“Most life doesn’t become a fossil,” said Alison Olcott, a geologist at the University of Kansas. “It’s hard to become a fossil. You have to die under very specific circumstances, and one of the easiest ways to become a fossil is to have hard parts like bones, horns, and teeth. So, our record of soft-body life and terrestrial life, like spiders, is spotty—but we have these periods of exceptional preservation when all circumstances were harmonious for preservation to happen.”

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#aix-en-provence-formation, #chemistry, #diatom, #fluorescent-microscopy, #fossils, #paleontology, #scanning-electron-imaging, #science

Pterosaurs May Have Had Brightly Colored Feathers, Exquisite Fossil Reveals

An amazingly well-preserved fossil suggests the common ancestor of dinosaurs and pterosaurs also had some type of feather or feather precursor

— Read more on ScientificAmerican.com

#biology, #evolution, #paleontology

Titanosaur nesting spot found in Brazil

Titanosaur nesting spot found in Brazil

Enlarge (credit: Júlia d’Oliveira)

They were the largest land creatures the Earth has ever known. But what survived millions of years of fossilization in one specific area of the Ponte Alta region of Brazil was not their massive bones, rather, it was their rare and relatively tiny eggs. And many of them! The first titanosaur nesting site in the country was recently announced in a paper published in Scientific Reports.

Sauropods, a group of long-necked herbivores, were a diverse type of dinosaur that lived from the Jurassic era through the Cretaceous, a period spanning from 201 million years to 66 million years ago. Titanosaurs were a clade of sauropod—a group with a common ancestor—that was the last of this lineage to exist on this planet in the Late Cretaceous. While their name justifiably implies an enormous size, not all of them were huge.

South America is well-known for its titanosaur fossils, particularly in Argentina, home to some of the world’s most spectacular titanosaur nesting sites and embryonic remains. Titanosaur eggshells and egg fragments are known in Uruguay, Peru, and Brazil, but a fossilized egg here and there doesn’t provide evidence of a nesting site. Several egg clutches, numerous eggs and egg fragments in more than one layer of sediment, does.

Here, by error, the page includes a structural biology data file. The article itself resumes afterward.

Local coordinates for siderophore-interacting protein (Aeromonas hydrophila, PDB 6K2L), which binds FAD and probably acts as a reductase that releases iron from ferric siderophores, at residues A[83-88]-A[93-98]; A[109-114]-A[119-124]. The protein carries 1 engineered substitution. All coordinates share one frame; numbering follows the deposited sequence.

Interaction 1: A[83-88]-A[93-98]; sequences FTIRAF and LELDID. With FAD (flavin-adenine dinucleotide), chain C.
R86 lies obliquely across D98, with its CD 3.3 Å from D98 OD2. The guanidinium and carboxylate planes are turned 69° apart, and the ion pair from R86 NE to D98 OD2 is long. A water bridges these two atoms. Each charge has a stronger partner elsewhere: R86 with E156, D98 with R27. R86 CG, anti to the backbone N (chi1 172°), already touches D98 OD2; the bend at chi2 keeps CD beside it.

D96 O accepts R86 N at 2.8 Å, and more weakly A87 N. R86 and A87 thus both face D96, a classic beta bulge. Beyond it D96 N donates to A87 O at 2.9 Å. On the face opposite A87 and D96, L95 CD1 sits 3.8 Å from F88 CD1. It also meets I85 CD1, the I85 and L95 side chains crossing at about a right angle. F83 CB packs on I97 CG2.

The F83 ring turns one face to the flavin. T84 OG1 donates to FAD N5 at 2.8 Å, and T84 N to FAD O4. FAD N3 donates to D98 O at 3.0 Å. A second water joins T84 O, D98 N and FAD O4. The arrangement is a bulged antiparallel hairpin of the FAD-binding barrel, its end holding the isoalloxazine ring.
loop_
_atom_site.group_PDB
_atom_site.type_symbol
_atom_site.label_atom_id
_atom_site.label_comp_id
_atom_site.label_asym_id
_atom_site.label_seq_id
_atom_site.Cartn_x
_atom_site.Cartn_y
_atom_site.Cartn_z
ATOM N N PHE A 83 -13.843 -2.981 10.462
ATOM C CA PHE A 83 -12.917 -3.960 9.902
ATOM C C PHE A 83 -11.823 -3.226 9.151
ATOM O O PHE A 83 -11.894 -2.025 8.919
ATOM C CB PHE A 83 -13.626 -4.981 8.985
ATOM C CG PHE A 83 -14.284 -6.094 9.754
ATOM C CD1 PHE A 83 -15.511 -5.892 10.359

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#biology, #evolution, #fossils, #paleontology, #science, #titanosaurs

Shards of Asteroid That Killed the Dinosaurs May Have Been Found in Fossil Site

In a North Dakota deposit far from the Chicxulub crater in Mexico, remains of the rock from space were preserved within amber, a paleontologist says.

#asteroids, #dinosaurs, #fossils, #meteors-and-meteorites, #north-dakota, #paleontology, #pterosaurs, #research, #yucatan-peninsula-mexico

Big triceratops was healing a hole in its head

Full skeleton of a triceratops.

Enlarge / Meet Big John. (credit: Zoic Limited Liability Company)

It’s difficult to tell which feature of the triceratops is more striking: the two large horns that jut from its forehead or the large frill that extends out from the back of its skull. In the minds of many paleontologists, the two features appear to be related. Scars found in the bones supporting the frill also seem to suggest that the animals engaged in combat with their horns, much like modern animals such as moose—fights that regularly resulted in injuries.

But it’s difficult to rule out alternative explanations for some of the holes found in the fossil remains of frills. Some of the holes could have been a result of decay with age or damage after death. Now, an analysis of a triceratops skeleton known as “Big John” eliminates a couple of possibilities by showing that a hole punched through one of the bones of the frill seems to have started healing before the animal died.

Hole in one

The large frill at the back of a triceratops’ head is made from large, bony plates that are fused with the bones that do the things we normally associate with skulls, like protecting the brain. They were present in early species in this lineage that lacked pronounced horns and so are thought to have originally evolved for display purposes.

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#biology, #dinosaurs, #evolution, #paleontology, #science, #triceratops

‘Big John,’ a High-Profile Triceratops, Locked Horns With Its Own Kind, Study Suggests

A team of Italian scientists describe what they believe is a gaping scar from one of these ancient battles on the neck frill of the Triceratops.